Payments in 2023: 5 key trends and changes to expect

Posted: 15/03/2023 | Read time: 4 minutes


Payments organisations around the globe have had much to contend with in 2022. The sector experienced rapid growth, high levels of competition, and ceaseless front-end development.

Although the success of the industry has been widely celebrated, many firms are struggling to keep up with its sheer growth and the pressure it is exerting on the back-office.

Our global payments report confirmed this view. It surveyed 500 UK and US payments executives on strategic priorities, operations, regulations and data in 2023.

Analysing the report’s findings, we set out the five key changes payments firms are gearing up for in 2023.


  1. Firms are bracing for more regulations

Two-thirds of payments professionals said they expect regulation to increase within the next two years.

But there is a clear divide between US firms’ expectations and the expectations of their UK counterparts: 74% of US firms expect more regulations in the future, compared to 53% of firms in the UK.

This difference reflects the approaches taken by UK and US regulators. The FCA in the UK has been quicker to put new regulations in place (such as safeguarding and Operational Resilience), whereas US regulation has developed at a slower pace. It naturally follows that US firms will be gearing up for more regulations soon.


  1. US organisations are expecting safeguarding rules

Two-thirds of US firms expect new regulations to mirror UK safeguarding rules, which require firms to protect customer assets in the event of insolvency.

If US regulators implement similar regulations, firms will need to develop new reconciliation processes to protect customer funds. They’ll have to undergo annual audits and enhance governance and control procedures to comply.

Yet recent attempts to draft new guidelines for the American payments system have faltered. Two charters failed to strike a fair balance between incumbent banks and fintech firms. So regulation is, for the time being, managed on a state-by-state basis.


  1. ISO 20022 will improve the reconciliation process

This year, the UK CHAPS system will switch to full ISO 20022 as firms prepare for migration. The new standard has the potential to improve all aspects of the reconciliation function.

Some 40% of large companies (with more than 500 employees) said ISO 20022 would most improve the data transformation and enrichment phase. This is followed by the downstream matching and exception investigation/management processes.

Standardisation is set to reduce incomplete and unmatchable data. This in turn should reduce the labour-intensive downstream steps of the process. As such, ISO 20022 will likely help payments firms scale.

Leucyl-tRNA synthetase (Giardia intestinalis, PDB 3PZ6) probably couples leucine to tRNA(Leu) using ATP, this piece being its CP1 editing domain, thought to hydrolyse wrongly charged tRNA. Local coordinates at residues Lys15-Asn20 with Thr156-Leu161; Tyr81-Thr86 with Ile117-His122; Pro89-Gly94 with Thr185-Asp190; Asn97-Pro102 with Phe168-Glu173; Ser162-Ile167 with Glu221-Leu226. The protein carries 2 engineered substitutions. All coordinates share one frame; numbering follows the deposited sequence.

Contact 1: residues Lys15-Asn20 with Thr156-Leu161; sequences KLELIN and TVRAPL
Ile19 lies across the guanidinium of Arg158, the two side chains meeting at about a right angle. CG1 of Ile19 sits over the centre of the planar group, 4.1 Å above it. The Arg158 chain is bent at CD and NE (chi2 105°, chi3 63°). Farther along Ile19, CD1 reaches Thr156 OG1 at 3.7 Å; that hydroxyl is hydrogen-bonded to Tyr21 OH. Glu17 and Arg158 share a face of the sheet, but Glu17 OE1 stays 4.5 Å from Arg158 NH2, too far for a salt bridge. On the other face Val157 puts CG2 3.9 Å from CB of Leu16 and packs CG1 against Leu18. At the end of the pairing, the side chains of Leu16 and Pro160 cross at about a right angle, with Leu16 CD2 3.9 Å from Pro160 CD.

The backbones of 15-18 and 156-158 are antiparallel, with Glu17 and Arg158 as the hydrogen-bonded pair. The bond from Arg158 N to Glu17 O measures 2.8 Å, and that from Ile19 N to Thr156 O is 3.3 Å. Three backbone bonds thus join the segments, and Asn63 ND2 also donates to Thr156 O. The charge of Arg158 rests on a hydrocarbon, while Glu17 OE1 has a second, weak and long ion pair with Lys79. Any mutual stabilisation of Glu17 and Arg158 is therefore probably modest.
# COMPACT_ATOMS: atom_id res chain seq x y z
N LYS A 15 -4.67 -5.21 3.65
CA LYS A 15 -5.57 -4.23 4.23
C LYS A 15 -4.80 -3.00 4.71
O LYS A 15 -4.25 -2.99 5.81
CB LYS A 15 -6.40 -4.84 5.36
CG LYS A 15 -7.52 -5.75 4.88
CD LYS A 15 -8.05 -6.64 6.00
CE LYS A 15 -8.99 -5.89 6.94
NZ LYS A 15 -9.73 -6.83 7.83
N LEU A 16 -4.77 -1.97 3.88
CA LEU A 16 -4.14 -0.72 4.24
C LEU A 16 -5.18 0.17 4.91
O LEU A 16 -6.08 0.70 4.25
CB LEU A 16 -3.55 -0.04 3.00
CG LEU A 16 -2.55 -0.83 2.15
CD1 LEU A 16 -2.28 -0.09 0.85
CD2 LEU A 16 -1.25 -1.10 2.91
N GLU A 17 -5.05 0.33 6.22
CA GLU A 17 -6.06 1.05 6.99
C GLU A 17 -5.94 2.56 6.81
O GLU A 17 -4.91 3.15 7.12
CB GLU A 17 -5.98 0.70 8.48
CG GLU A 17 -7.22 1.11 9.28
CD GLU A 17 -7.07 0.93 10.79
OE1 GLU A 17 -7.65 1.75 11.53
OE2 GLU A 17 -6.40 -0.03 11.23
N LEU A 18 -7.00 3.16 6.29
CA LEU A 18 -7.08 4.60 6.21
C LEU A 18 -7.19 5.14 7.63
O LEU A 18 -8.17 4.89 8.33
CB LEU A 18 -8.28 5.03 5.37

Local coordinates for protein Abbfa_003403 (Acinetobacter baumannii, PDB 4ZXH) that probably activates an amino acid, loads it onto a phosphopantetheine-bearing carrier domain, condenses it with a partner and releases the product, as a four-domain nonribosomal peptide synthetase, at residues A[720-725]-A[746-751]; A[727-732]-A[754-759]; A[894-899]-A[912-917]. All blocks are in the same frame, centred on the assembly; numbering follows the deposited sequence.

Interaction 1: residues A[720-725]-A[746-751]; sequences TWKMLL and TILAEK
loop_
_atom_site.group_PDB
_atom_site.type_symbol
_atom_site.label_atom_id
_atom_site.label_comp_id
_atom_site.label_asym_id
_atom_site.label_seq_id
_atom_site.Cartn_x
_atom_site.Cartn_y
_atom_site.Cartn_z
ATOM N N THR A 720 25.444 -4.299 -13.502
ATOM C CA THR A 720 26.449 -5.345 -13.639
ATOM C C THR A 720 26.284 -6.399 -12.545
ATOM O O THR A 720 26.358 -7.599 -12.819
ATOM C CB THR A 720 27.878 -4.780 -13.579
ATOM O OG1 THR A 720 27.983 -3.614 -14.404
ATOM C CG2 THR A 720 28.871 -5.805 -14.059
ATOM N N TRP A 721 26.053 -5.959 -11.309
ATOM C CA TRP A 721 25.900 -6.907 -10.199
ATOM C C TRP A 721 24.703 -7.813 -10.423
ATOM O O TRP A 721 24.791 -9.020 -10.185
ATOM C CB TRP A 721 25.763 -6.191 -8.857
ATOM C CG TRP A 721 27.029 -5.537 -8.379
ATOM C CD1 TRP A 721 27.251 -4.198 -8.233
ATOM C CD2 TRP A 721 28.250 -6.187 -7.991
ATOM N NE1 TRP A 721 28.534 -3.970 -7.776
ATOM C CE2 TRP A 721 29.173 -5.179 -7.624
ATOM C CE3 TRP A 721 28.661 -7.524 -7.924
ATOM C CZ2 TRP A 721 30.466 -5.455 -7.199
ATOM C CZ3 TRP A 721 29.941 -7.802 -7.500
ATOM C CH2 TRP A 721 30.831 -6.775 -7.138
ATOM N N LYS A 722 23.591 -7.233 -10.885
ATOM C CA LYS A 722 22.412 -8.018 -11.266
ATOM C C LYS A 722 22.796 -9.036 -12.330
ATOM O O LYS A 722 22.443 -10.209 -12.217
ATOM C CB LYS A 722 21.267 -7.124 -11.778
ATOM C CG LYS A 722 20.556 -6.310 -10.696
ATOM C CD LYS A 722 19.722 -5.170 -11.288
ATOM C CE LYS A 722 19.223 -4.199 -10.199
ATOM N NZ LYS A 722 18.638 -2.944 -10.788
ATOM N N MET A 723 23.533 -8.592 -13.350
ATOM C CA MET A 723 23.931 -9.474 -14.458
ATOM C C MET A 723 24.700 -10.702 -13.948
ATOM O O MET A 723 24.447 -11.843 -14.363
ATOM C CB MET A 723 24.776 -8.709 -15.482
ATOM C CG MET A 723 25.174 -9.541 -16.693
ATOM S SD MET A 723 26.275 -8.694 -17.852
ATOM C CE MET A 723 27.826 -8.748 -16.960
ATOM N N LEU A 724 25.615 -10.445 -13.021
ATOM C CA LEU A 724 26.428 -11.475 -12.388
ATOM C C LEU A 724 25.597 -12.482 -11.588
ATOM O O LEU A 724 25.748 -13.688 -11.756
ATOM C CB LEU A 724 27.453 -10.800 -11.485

1. Payment methods expected to increase…

Firms are preparing for an increase in payment methods this year. While most believe growth in the market will continue, it might not be at the current breakneck pace.

Over 58% either agreed or strongly agreed that there would be an increase in payment methods. Meanwhile, only 15% either disagreed or strongly disagreed with the statement.

And there’s another significant difference between UK and US respondents. Some 69% of US firms expect payment methods to increase, while just 8% of US respondents do not. In the UK, 48% of firms expect an increase in payment methods, while almost one-quarter (23%) do not.

These results suggest that new and innovative payment methods may come from American-based fintechs over the coming years.


  1. …but rising volumes may correspond to rising back-office costs

The good news is that one-quarter of respondents are forward-thinking firms with scalable back-office operations. Back-office costs, therefore, stay the same even as volumes rise. And one-quarter of firms have some scaling value, so costs rise but at slower rates than rising volumes.

However, 22% of firms said their costs rise when volumes rise. This indicates shrinking profit margins as volumes grow. Nearly 48% of payments firms achieve no scaling benefit in their back-office to accommodate rising volumes.

The ability to scale the back-office is critical to a payments firm’s success, especially as the market grows. Investing in automation will achieve better scalability and prevent back-office processing costs from escalating as volumes rise.



  • Two-thirds of payments professionals expect more regulations in the next two years. Some 74% of US firms expect more regulations, compared to 53% of firms in the UK
  • Two-thirds of US firms are expecting new regulations similar to UK safeguarding rules
  • Firms believe ISO 20022, expected to reduce incomplete and unmatchable data, will improve the reconciliations process
  • Some 58% of firms are expecting payments methods to increase
  • One-quarter of firms have scalable back-office operations. But 22% of firms said their costs rise when volumes rise – and 48% of payments firms achieve no scaling benefit in their back-office to accommodate rising volumes


For more insights into payments trends, including why some firms struggle with profitability, read the full Payments Industry Outlook report here. Alternatively, view our dedicated payments hub to discover more about how AutoRek can save your team time, cut costs and increase efficiency.